When HFP was notified by a fellow prisoner that this inmate was not getting appropriate care, we pounced on the case. “I pray that you are the help I have been looking for,” he said to me in a short hand-written note. We prayed the same thing. He had been told the disease was so advanced that the usual medications could not be used. He said that he was in excruciating pain, which we found most irritating. You may not be able to treat the disease, but there are meds to ease the pain.

We learned that he had been denied a commutation in 2011. He was working on a new application when we began communicating with him last year. He and I did a lot of work on his application form to get it polished up. HFP encouraged him to seek a compassionate release because of the severity of his illness. That's what we were working on the last time we exchanged messages.

Then silence.

What a shame that a person who is terminally ill, and in terrible pain, cannot be released to die at home. Where is the compassion in all of this? Did anyone really think that Dan would be a threat to society?

He took his last breath alone, behind cold prison bars.

As Jesus did when his friend Lazarus died, I wept.






Wednesday, February 19, 2014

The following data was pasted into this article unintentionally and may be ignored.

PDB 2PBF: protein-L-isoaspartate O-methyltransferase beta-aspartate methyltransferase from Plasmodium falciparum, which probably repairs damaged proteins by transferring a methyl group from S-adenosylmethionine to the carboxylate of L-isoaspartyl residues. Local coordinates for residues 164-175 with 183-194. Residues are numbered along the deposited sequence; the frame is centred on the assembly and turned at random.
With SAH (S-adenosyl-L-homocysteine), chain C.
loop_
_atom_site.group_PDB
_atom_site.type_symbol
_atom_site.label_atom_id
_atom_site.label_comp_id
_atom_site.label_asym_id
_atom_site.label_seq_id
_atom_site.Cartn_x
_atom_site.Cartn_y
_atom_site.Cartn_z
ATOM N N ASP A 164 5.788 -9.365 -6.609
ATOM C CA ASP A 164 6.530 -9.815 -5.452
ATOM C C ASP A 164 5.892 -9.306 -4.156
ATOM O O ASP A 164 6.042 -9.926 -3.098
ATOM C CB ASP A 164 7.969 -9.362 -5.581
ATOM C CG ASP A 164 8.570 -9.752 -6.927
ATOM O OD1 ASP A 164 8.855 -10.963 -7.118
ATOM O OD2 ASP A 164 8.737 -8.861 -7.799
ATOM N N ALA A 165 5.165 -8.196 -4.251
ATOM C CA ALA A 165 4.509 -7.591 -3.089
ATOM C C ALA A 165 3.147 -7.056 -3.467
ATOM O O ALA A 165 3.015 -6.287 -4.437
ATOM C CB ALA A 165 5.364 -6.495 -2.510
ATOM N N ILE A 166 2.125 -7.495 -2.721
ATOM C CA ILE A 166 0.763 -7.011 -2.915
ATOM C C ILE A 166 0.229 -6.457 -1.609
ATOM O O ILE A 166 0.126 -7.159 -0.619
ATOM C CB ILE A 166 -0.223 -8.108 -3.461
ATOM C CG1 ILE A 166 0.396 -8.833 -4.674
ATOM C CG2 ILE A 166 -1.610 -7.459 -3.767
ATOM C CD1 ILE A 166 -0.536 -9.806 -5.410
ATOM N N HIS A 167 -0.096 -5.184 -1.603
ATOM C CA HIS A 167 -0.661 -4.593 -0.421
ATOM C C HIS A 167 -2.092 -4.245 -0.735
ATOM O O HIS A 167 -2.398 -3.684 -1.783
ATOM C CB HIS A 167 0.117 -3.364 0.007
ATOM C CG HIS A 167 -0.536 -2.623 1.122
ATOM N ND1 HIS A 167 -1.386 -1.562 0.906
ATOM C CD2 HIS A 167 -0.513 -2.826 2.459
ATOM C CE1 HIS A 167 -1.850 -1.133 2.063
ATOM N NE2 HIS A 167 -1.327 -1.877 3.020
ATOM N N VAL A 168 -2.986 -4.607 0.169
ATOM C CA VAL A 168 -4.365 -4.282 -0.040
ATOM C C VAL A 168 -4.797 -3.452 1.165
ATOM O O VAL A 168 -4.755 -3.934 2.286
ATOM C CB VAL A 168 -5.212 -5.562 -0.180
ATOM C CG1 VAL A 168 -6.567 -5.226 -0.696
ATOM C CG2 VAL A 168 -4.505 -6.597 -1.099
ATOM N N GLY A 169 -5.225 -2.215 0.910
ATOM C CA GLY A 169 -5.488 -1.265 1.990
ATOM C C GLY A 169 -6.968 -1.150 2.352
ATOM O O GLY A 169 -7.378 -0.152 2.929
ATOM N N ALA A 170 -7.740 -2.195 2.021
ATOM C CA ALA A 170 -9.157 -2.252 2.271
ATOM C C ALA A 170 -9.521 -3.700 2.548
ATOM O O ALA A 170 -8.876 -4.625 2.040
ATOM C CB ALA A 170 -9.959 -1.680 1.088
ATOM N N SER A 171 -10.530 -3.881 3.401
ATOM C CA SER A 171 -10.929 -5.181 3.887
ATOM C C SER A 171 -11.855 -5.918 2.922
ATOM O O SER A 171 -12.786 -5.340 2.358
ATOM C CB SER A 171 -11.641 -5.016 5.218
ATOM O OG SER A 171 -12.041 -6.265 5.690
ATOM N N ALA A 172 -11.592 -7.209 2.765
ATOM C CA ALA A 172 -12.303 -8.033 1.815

Roles reversed - we're doing the begginig

Words from the Apostle Paul:

Do not be anxious about anything, but in everything, by prayer and petition, with thanksgiving, present your requests to God.

My son Matthew and I are very accustomed to hearing pleas for help. By the very nature of our business, we hear begging.

Just today, alone, we heard prisoners and/or their family members pleading for
-prescription shoes that were denied to a crippled inmate
-court documents that an inmate cannot retrieve on his own
-prayers for safety in a violent situation
-answers to questions about an obvious MDOC retaliation prison transfer
-assistance in getting a handi-craft program started again for women
-help in finding a family member
-assistance in filing an application for commutation.

It's not uncommon, anymore, for the HFP office to receive 10-15 requests for help A DAY!

But today, we're asking for help.

We're blaming much of our problem on the weather, but our February contributions took a steep dip. And we don't have any cushion for that kind of thing. Quite the opposite. There aren't enough of our regular partners to carry the weight. Each month we look for a few special gifts to help cover our bills.

This month, it feels like everything dried up.

We still believe we're right where God wants us to be.

We're still confident we're going to make it.

But I must admit, I'm getting a bit anxious.

Saturday, February 15, 2014

Smile. You're on PB TV!



My friend David asked me to be at his side for a Parole Board interview. He's a lifer, but claims wrongful conviction. Unlike most PB interviews, this was a great experience. And here's a major reason why it was so good: The interviewer was sitting across the table from us.